Most business folks have (at least) a vague understanding of what a KPI dashboard is. But when it comes to creating your own – it’s not always so easy to know where to start.
All of a sudden, what you thought was a simple business practice presents lots of questions, which you don’t necessarily have answers to.
How do I know what metrics to include? How do I design my dashboard? What tools and software will I use to build my KPI dashboard? How will I manage my data? How will the dashboard actually improve our performance?
If that sounds like you, then this article is written for you.
We will cover what a KPI dashboard is, as well as the main types of management KPI dashboard, including examples.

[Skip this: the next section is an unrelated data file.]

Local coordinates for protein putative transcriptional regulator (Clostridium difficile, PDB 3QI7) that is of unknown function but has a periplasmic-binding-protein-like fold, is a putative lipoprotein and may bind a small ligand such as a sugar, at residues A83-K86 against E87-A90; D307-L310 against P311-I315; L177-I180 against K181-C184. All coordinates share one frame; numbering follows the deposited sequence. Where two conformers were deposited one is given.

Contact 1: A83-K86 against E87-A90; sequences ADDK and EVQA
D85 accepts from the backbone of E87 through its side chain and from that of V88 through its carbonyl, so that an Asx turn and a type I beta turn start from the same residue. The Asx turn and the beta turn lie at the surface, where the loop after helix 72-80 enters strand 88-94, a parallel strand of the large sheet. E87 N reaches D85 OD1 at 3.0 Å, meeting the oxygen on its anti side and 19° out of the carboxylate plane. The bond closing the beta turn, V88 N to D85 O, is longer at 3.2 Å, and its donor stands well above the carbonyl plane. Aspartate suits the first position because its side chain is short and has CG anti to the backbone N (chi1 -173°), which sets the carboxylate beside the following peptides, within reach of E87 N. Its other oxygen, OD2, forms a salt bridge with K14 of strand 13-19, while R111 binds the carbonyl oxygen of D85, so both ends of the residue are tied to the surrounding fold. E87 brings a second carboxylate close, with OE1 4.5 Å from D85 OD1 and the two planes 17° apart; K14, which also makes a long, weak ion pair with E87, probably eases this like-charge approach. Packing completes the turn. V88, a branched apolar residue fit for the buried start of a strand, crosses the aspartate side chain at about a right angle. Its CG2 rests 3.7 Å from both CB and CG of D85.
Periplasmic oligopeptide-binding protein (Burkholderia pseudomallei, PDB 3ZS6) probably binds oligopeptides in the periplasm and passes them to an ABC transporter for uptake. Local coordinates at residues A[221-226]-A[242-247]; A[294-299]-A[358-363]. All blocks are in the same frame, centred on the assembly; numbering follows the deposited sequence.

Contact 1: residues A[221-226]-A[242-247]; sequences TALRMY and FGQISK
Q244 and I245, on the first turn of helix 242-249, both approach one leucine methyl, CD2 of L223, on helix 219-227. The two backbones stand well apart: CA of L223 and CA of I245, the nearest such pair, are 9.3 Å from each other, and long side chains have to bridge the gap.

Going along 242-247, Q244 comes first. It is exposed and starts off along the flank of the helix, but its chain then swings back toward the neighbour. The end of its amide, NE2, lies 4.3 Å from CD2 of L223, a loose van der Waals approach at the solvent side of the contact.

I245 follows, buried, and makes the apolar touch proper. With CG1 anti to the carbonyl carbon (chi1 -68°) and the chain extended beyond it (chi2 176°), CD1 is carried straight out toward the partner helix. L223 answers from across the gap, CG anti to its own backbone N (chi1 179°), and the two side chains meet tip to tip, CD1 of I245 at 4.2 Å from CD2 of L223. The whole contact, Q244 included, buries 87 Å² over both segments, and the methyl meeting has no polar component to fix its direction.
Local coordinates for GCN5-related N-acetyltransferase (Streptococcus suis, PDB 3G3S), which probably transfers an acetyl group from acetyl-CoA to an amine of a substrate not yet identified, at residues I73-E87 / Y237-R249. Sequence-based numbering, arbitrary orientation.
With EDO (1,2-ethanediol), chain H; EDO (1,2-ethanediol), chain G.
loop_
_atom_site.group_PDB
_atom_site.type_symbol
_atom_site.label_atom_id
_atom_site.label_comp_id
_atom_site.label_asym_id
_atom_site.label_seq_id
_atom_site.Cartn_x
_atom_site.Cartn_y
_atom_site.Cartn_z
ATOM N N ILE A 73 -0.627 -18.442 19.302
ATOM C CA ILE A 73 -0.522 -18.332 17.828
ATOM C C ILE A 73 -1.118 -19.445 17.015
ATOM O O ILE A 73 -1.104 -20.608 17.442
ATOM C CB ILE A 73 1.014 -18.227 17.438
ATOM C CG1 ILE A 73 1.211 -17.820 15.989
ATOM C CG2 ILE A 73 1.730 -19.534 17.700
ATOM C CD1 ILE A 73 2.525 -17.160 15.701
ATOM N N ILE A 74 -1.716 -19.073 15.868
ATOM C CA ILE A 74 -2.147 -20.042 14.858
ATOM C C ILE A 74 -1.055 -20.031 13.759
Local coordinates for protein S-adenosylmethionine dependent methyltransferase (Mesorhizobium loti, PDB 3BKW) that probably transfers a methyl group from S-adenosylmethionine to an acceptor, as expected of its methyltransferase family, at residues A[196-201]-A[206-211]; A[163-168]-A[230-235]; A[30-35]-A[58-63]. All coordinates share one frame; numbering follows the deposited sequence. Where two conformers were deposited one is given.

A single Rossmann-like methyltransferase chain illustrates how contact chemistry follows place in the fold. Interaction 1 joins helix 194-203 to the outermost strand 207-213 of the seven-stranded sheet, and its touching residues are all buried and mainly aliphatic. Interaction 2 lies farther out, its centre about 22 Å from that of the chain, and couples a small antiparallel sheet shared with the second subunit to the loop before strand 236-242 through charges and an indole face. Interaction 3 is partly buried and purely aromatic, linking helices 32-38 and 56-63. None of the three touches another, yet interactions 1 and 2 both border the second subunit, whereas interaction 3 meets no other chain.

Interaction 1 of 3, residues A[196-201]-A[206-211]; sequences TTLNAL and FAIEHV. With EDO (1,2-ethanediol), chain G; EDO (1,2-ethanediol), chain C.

We’ll also include some helpful resources to related topics such as setting KPIs, choosing dashboard software and dashboard design.
What is a KPI dashboard?
A KPI dashboard is a visual display of metrics and other information that helps you monitor your business performance at a glance. Ideally, a KPI dashboard should fit onto one screen, be easy to access and understand, and always be up to date (because you never know when you might need to check it).
A KPI dashboard is so called because it displays Key Performance Indicators (KPIs). A KPI is simply a metric that measures performance, which you have deemed to be important.
How is a dashboard different from reporting?
Perhaps the best way to convey what we mean by a KPI dashboard, is to understand how they are different from reporting.
With reporting, we normally undergo a set process.